Resource Lesson
Electric Potential Energy: Point Charges
Printer Friendly Version
In the following diagram, the central charge equals 10 µC.
Surface A (r
_{A}
= 3 meters) the potential equals:
V
_{A}
= kQ/r = (9 x 10
^{9}
)(10 x 10
^{6}
)/3 = 3 x 10
^{4}
volts
Surface B (r
_{B}
= 1 meter) the potential equals:
V
_{B}
= kQ/r = (9 x 10
^{9}
)(10 x 10
^{6}
)/1 = 9 x 10
^{4}
volts
If a 2 nC charge were to be brought in from infinity and placed on surface A shown above, the amount of work done on the 2 nC charge would equal
W = qΔV =
2 x 10
^{9}
(ΔV)
2 x 10
^{9}
(V
_{A}
 V∞)
2 x 10
^{9}
(3 x 10
^{4}
 0)
6 x 10
^{5}
J
We say that the 2 nC charge has gained an
electric potential energy
of
EPE
_{A}
= 6 x 10
^{5}
J.
By definition,
the absolute potential at a position infinitely far from a point charge is defined to be zero
.
Similarly, the amount of work done on the 2 nC charge to bring it in from infinity and place it on surface B would equal
W = qΔV =
2 x 10
^{9}
(ΔV)
2 x 10
^{9}
(V
_{B}
 V∞)
2 x 10
^{9}
(9 x 10
^{4}
 0)
1
.
8 x 10
^{4}
J
We say that the 2 nC charge has gained an
electric potential energy
of
EPE
_{B}
= 1
.
8 x 10
^{4}
J.
The difference between the 2 nC's electric potential energy at B and its electric potential energy at A would represent the work required to move the 2 nC change from a position on surface A to a position on surface B.
W
_{done by external force}
= q(ΔV
_{abs}
) = ΔEPE
In essence,
positive voltage changes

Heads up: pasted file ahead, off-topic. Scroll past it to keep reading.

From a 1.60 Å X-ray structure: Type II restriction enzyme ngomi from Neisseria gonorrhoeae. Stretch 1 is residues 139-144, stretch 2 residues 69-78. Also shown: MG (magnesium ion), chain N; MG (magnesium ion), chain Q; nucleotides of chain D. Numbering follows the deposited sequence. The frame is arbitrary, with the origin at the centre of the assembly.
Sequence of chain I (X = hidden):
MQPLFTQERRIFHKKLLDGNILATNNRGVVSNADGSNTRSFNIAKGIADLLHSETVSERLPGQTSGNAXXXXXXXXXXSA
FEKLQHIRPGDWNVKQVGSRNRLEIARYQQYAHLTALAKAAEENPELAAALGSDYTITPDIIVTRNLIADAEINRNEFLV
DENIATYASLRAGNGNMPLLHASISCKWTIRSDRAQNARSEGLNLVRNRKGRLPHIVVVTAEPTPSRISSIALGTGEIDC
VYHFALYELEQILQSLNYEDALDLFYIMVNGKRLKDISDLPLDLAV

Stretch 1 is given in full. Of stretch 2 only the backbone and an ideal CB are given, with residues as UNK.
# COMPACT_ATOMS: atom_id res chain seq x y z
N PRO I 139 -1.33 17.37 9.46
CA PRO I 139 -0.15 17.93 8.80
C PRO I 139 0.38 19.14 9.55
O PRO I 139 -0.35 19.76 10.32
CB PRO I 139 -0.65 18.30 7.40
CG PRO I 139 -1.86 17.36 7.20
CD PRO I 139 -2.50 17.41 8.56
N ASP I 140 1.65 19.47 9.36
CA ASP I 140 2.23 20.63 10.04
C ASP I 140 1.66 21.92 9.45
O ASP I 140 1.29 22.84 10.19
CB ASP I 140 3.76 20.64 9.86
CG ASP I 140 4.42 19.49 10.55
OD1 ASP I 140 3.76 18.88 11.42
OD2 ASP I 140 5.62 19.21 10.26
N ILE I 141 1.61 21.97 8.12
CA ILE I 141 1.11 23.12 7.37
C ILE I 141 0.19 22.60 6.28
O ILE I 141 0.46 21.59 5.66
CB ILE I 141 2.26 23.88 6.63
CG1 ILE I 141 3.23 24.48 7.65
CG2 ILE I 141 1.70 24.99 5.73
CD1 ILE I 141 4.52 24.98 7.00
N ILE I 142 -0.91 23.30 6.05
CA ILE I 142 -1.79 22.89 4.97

mean that an
external agent must do work
to move a positive charge to a new position in the field, while
negative voltage changes
mean that the
field would be doing all of the work
to move a positive charge to its new position in the field.
By definition,
charges flow naturally from points of high potential to points of low potential
. That is, when free to move, a positive charge would instinctively flow from surface B (high potential) to surface A (lower potential). Because of this, work done by electric fields (that is, when the charge moves along a field line in the direction of the field) results in a charge LOSING electric potential energy  that is, the electrostatic force causes a charge to move to positions of lower potential and less electrical potential energy consequently gaining KE.
An analogy can be formed between equipotential surfaces and altitudes from the surface of the Earth. At any given altitude, an object with mass has a certain amount of gravitational potential energy, PE
_{g}
= mgh where h is measured from some arbitrarily set zero level (usually the base of the hill). An external agent must do work against the gravitational field whenever the object's height, altitude, is increased  this results in the object gaining PE
_{g}
. The gravitational field does work on the mass whenever the object's height, altitude, is decreased resulting in the object losing PE
_{g}
.
By comparing the aerial view with the side view, you can tell that when the surfaces are closer together on the left, it signifies that the altitude is changing more rapidly, that is, that the slope of the hill is steeper. But regardless of which side of the hill a person climbs, he will do the same amount of work and gain the same amount of PE
_{g}
= mgh. Remember that this is the definition of a conservative field.
If instead, the aerial view where to be considered to be a series of equipotential surfaces, then the electric field is stronger on the left side than on the right side since the same changes in voltage occur in a smaller distance on the left than on the right. However, regardless of which direction a charge is moved from one surface to another, the same amount of work is done, since the charge gains or loses the same amount of electrical potential energy,
Work
_{done by electric field}
=  q(ΔV
_{abs }
) = ΔKE
The fact that these changes are
path independent
signifies that an electric field is also a
conservative field